Long time readers of TGIF 2 Minutes may remember the above photo* which accompanied a February 2018 post describing how inflation feels.
Earlier this year in March, a TGIF 2 Minutes post titled Get Ready for Corona Inflation described what could happen if government spending and stimulus continued unchecked. This week’s reported economic numbers underscore reality: a three-month continued surge in inflation that in several categories has not been seen since the early 1980’s. Lots of people reading this post may not have even been born in 1981 – which was the last time that restaurant meals and food prices rose this fast. To the younger generation, inflation may be learned painfully early in their careers. Inflation hurts EVERYONE, most of all the middle class and low-wage workers. For the wealthier, inflation gradually eats into returns on savings and investments.
Here is the list of items where prices have risen at a disturbingly high pace in the past 6-12 months:
- Housing – both house prices and rents
- Transportation – cars, trucks, SUVs
- Air travel
- Food – both at restaurants and grocery stores
- Gasoline, electric, and piped gas service – affects low wage workers the most.
- Wages – the expense to business owners of all sizes if workers are even available.
After-inflation wages are down for multitudes of workers at most points on the income spectrum. If prices rise more than wage/compensation gains, then OUCH. Here is a summary from The Wall Street Journal from this past Tuesday’s inflation report:*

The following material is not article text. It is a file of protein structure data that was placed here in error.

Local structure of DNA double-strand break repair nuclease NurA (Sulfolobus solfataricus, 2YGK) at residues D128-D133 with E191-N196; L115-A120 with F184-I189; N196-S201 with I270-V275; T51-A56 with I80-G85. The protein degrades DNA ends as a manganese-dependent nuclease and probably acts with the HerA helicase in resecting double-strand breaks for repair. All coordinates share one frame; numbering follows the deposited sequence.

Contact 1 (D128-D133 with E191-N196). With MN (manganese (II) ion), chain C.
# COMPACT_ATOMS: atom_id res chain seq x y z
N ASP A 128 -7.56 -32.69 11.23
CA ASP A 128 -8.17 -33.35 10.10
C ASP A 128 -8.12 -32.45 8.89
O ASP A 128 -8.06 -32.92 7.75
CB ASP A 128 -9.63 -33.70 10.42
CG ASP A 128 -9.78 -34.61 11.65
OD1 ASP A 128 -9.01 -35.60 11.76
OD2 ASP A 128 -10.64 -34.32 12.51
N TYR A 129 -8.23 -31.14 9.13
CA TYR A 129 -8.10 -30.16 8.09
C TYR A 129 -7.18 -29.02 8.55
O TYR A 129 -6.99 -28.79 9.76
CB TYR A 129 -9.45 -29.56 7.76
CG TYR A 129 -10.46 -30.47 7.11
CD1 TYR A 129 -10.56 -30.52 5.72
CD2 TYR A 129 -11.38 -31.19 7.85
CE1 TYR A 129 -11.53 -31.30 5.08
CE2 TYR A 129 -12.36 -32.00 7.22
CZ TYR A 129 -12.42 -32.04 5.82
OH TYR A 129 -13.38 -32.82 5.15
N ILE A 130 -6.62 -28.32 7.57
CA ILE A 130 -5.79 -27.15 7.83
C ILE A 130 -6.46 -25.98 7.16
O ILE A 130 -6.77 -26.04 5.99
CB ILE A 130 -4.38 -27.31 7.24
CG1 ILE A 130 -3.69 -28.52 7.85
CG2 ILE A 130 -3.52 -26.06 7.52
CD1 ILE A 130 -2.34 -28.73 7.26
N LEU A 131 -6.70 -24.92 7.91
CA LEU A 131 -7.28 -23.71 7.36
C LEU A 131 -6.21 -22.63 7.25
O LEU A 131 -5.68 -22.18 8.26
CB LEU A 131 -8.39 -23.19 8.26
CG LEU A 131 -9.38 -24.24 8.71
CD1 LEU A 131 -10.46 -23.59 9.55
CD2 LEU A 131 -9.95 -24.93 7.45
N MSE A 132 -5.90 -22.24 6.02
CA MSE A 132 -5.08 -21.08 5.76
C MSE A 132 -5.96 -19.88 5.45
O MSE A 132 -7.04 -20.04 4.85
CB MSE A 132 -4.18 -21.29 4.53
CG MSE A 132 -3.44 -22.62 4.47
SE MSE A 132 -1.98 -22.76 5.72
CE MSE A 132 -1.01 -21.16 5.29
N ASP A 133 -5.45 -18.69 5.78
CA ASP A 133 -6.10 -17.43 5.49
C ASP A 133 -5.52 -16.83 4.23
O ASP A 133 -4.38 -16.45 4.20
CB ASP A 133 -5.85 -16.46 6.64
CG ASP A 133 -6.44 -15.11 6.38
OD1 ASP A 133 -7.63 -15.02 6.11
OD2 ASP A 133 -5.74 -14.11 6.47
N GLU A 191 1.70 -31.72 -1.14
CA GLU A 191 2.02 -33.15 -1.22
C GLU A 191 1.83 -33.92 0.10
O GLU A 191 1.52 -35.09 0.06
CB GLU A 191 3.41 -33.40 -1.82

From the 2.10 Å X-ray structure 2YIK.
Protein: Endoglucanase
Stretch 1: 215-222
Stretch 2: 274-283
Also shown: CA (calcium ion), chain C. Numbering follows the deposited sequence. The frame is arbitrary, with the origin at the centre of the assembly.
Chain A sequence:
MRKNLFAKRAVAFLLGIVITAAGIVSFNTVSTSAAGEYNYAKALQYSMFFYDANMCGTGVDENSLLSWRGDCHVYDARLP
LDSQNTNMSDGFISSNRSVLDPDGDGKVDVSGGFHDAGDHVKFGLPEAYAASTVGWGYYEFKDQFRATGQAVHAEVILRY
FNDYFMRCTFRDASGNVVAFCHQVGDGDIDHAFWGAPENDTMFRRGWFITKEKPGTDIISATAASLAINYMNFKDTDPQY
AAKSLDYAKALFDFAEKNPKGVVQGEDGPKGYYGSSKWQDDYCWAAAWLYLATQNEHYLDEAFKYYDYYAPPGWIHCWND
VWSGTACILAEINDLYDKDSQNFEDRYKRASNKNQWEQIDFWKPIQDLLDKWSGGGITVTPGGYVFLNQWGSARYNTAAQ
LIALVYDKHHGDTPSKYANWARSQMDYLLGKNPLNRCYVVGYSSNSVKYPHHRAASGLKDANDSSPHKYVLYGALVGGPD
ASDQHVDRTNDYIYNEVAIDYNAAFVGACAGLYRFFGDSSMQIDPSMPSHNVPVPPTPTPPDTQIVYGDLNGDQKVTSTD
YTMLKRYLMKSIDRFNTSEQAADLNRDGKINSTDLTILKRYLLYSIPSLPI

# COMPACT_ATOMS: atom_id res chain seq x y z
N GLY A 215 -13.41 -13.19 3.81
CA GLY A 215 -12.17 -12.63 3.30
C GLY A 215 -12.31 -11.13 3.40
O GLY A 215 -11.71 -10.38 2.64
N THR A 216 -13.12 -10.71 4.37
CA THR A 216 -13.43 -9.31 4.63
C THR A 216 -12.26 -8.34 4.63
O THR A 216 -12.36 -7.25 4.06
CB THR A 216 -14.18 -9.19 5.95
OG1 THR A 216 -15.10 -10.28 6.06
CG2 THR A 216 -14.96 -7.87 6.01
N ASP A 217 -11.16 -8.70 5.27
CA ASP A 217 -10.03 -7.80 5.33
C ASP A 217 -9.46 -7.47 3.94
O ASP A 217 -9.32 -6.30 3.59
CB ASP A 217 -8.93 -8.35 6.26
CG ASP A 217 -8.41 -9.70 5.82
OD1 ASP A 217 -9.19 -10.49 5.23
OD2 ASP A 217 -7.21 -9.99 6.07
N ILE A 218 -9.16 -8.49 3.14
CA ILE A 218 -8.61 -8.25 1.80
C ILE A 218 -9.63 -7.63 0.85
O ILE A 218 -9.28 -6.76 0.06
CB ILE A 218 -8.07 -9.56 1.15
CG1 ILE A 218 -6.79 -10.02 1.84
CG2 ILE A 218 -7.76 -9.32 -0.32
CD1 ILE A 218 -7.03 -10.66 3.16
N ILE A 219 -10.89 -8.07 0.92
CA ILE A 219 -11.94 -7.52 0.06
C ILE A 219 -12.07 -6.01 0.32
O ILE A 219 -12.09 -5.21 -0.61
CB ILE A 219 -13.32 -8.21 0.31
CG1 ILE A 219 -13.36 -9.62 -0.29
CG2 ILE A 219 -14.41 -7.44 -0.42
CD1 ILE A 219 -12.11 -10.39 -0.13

- Consumer prices rose 5.4% from a year earlier, same pace as in June [and] highest annual pace since 2008.
- Prior to June & July, May consumer prices rose 5%.
- The average pace of inflation from 2000 to 2019 was [a mere] 0.2%.
- [The current] worker shortage is also contributing to supply-chain problems…raising rates for shipping…and causing delays…to consumers.
Nearly everyone looks forward to their wages and compensation rising (my comment) but the data says, “Labor costs are rising as businesses have to raise wages to attract workers who can make more unemployed. The result: Higher prices.”*
Investing thoughts: One of the only investing defenses against inflation is to invest or increase investment in stocks for the long-term in order to keep up with rising prices for goods and services. This increases the risk in any portfolio. Bond prices – thought to be “safe” – typically decline in reaction to inflation. Cash loses purchasing power in inflationary times and in the long-term in general. (Remember: cash is still king for short- and intermediate-term purchases and peace of mind.)
A wise investor is paying attention and monitoring asset allocation, cash levels, and long-term savings decisions to keep up with the times.
*WSJ.com. August 12, 2021.